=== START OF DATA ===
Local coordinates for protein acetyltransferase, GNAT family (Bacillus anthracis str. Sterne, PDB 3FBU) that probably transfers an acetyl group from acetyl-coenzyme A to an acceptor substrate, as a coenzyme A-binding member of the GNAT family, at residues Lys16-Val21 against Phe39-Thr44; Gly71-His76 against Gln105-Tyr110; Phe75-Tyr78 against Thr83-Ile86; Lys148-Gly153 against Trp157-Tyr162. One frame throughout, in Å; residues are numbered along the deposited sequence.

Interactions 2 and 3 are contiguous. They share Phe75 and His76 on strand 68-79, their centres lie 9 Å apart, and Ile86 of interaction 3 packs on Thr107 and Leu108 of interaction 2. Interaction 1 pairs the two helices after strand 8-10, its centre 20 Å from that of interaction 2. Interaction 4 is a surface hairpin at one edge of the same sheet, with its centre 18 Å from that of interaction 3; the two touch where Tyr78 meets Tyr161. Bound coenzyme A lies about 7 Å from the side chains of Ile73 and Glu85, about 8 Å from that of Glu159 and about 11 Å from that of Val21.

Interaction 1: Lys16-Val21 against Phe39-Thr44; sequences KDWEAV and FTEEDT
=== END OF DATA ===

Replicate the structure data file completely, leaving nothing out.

Local coordinates for protein acetyltransferase, GNAT family (Bacillus anthracis str. Sterne, PDB 3FBU) that probably transfers an acetyl group from acetyl-coenzyme A to an acceptor substrate, as a coenzyme A-binding member of the GNAT family, at residues Lys16-Val21 against Phe39-Thr44; Gly71-His76 against Gln105-Tyr110; Phe75-Tyr78 against Thr83-Ile86; Lys148-Gly153 against Trp157-Tyr162. One frame throughout, in Å; residues are numbered along the deposited sequence.

Interactions 2 and 3 are contiguous. They share Phe75 and His76 on strand 68-79, their centres lie 9 Å apart, and Ile86 of interaction 3 packs on Thr107 and Leu108 of interaction 2. Interaction 1 pairs the two helices after strand 8-10, its centre 20 Å from that of interaction 2. Interaction 4 is a surface hairpin at one edge of the same sheet, with its centre 18 Å from that of interaction 3; the two touch where Tyr78 meets Tyr161. Bound coenzyme A lies about 7 Å from the side chains of Ile73 and Glu85, about 8 Å from that of Glu159 and about 11 Å from that of Val21.

Interaction 1: Lys16-Val21 against Phe39-Thr44; sequences KDWEAV and FTEEDT